Also I am part way through another book, ‘Tangles’, inspired by my hair dresser. I realised hair dressers are part psychologists, meeting and advising so many people, so I have a full complement of characters in this modern day drama of life in the suburbs. A real woman’s book, this one, with an interesting Indian sub-plot.

Where can your fans and well wishers connect with you?

I have a few websites, one on Austen Macauley Publishing, then my official one is joniscottauthor.com then an author site on Goodreads. Reviews are welcome!

The Last Hotel is available on paperback and kindle format.

The Last Hotel review

The Last Hotel review

Post by Laura Bach » 26 Jul 2021, 06:43
[Following is an official OnlineBookClub.org review of “The Last Hotel” by Joni Scott.]

We all went through this pandemic together and gathered all sorts of stories about it. Authors are the ones who decide to share their experiences, thus giving us precious books like The Last Hotel by Joni Scott. Set on the beautiful French Riviera in Beaulieu-sur-Mer, the novel tells of the first wave of the covid-19 pandemic and how a group of people found peace during such a chaotic time.

The Last Hotel brings together people from all over the world. Whether it’s a ballet dancer who comes for a new job in Nice, an ill woman who seeks a cure in northern Italy, or just people who need to get away from their lives, they will all find themselves both in danger and in absolute peace together.

I was especially touched by Maggie’s story, an Australian woman who flies to Italy with her husband in search of a miraculous cure for her rare pain disease, CRPS. Maggie was well until her wrist pain turned into “the most painful disease known to humankind,” making her feel ill and old. The promise of a cure gives her hope, but that changes when Italy is hit by the virus. Every hotel starts to close on her and her husband like they will be forced to go home, spending lots of money and not solving anything. But due to some very kind bakery owners, miracles do happen. The way Joni Scott described Maggie’s fear of the pain made everything so real and helped me empathize with her character. This vivid depicture of life makes a powerful impression on the reader. The way the author paints the warm colors of the French Riviera inspires me to want to visit it immediately, as the pandemic could never take away the beauty of this piece of heaven.

The beginnings of the chapters are sprinkled with concerning news about the pandemic. The events accurately match the restrictions and lockdowns that were in place at that time, making everything feel real. Even though the subject is heavy, the author delivers it in a light manner, emphasizing the great things that were born out of this unique experience, like some life-long friendships and romances. Actually, after reading the whole book, it seems that the characters needed the virus in order to rediscover themselves.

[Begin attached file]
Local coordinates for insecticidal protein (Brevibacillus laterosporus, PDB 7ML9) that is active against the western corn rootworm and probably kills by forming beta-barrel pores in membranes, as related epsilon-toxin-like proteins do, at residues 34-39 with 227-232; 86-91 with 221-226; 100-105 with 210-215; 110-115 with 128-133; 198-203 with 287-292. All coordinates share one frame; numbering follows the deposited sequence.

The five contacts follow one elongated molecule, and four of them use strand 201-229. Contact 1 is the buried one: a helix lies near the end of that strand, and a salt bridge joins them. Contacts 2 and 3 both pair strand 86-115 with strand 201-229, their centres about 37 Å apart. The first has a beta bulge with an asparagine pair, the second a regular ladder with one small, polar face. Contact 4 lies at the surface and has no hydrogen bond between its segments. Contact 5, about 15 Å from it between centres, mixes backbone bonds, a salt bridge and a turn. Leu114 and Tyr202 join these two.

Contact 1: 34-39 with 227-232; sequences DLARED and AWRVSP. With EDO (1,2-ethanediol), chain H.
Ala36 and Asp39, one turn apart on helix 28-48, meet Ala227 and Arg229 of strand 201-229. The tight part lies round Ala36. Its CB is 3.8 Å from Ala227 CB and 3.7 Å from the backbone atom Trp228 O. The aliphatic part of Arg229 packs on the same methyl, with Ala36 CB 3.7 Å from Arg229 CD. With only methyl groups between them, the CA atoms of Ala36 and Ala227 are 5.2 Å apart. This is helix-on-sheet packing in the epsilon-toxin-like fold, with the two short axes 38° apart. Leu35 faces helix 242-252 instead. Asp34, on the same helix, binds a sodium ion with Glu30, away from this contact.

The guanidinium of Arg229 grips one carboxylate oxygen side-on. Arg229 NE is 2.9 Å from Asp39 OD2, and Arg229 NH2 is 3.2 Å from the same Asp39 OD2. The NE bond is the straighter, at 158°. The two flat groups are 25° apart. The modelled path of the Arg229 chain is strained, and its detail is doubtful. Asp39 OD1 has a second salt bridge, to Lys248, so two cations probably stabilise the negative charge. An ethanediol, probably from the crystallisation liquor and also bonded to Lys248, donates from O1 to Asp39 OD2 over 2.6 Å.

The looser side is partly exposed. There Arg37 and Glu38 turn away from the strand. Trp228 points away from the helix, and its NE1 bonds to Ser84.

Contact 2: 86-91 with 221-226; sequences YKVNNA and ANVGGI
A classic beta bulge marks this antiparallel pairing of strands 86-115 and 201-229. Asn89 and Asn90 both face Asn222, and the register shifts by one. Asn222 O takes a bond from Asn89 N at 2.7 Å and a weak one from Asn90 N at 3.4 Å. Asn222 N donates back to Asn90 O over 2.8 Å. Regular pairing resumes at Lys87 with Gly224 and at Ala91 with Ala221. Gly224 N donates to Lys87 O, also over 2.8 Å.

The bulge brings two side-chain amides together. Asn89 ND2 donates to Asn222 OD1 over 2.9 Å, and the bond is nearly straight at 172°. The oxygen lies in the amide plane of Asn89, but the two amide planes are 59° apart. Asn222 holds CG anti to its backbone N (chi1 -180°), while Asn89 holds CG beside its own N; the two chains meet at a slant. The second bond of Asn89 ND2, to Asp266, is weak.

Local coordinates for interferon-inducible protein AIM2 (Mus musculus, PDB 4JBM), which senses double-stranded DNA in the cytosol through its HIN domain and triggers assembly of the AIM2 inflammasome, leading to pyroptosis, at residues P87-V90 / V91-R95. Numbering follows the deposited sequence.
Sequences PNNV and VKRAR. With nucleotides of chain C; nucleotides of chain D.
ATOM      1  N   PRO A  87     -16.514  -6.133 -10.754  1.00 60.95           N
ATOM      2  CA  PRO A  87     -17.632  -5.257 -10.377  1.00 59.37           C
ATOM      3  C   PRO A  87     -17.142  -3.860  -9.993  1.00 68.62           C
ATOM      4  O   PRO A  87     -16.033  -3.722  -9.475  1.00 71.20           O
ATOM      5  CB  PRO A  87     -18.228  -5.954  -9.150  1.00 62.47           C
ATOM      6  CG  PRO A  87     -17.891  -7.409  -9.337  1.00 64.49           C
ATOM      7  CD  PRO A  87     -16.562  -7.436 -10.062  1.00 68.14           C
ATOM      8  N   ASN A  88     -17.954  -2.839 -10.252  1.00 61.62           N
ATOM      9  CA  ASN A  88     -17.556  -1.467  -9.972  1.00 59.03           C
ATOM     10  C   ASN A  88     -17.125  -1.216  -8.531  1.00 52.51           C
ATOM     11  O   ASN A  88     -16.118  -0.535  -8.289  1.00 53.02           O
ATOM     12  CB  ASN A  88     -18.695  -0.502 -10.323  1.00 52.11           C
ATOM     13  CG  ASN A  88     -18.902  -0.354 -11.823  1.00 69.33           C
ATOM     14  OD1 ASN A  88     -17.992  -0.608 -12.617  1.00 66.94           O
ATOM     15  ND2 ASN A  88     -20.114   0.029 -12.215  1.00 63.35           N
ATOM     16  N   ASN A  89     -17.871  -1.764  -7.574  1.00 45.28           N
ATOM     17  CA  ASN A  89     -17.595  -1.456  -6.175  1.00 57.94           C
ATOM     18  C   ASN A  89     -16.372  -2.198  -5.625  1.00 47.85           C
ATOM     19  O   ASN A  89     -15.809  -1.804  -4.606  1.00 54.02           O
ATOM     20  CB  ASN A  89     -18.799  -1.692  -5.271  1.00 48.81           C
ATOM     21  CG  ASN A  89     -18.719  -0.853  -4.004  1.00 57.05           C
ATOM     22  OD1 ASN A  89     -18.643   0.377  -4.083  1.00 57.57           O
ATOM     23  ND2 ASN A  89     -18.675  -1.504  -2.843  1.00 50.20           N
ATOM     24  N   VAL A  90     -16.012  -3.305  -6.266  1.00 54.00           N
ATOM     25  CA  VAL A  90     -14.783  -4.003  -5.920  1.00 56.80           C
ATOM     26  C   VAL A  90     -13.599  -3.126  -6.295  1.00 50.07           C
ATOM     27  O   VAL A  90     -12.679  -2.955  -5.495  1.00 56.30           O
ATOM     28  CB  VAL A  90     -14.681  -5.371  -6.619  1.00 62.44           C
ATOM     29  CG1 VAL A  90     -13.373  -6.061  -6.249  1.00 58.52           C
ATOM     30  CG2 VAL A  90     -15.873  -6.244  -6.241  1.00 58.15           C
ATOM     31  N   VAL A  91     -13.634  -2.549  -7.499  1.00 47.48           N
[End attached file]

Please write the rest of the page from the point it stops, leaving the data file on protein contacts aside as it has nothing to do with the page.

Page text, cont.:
Since this book will have the characters stuck in lockdown for some time, it’s only natural to be focused on their development. The Last Hotel has a large cast of characters, all with different stories that lead them to the same place at the same time. What’s heart-warming is how they all end up as a ‘pandemic family.’ Small romances are bound to happen, teaching us that it’s never too late to find love. The characters are full of life and personality. I loved that the author paid close attention to how characters speak, like adding accents to French people speaking English. Other characters have speaking impairments, like stuttering. Also, all characters have a backstory and are constantly growing, culminating in a beautiful artistic moment.

Reviews of The Last Hotel by Joni Scott

Reviews of The Last Hotel by Joni Scott

Some online reviews of The Last Hotel

Maureen’s Lifestyle Blog , 16/5/2021. It’s a New Day! The Last Hotel by Joni Scott

The Last Hotel is a heart warming romance novel about a young couple starting their life together, an older couple solidifying their union and yet another couple getting a second chance at love. The narrative falls into place naturally because it is a true account written by one of the guests who stayed at René’s hotel. However, names have been changed to protect the privacy of the characters. I rate this 5 out of 5. This is a hope filled, light hearted story that is sure to uplift your spirit. The world is opening up again, but things may never go back to how they used to be. This is a reminder to live our lives to the fullest despite the fact. Sometimes we need a pandemic to discover ourselves !

Samama Reza,   rated it as amazing

The Last Hotel is the first book I ever read that spoke about the pandemic, so when I say I haven’t read anything like this before, I MEAN IT.
The description of southern France given in this book was so beautifully written, that I actually felt like I was walking through the streets of Beaulieu-sur-Mer, enjoying their wonderful weather and eating the best baguettes and pastries while admiring their perfect view.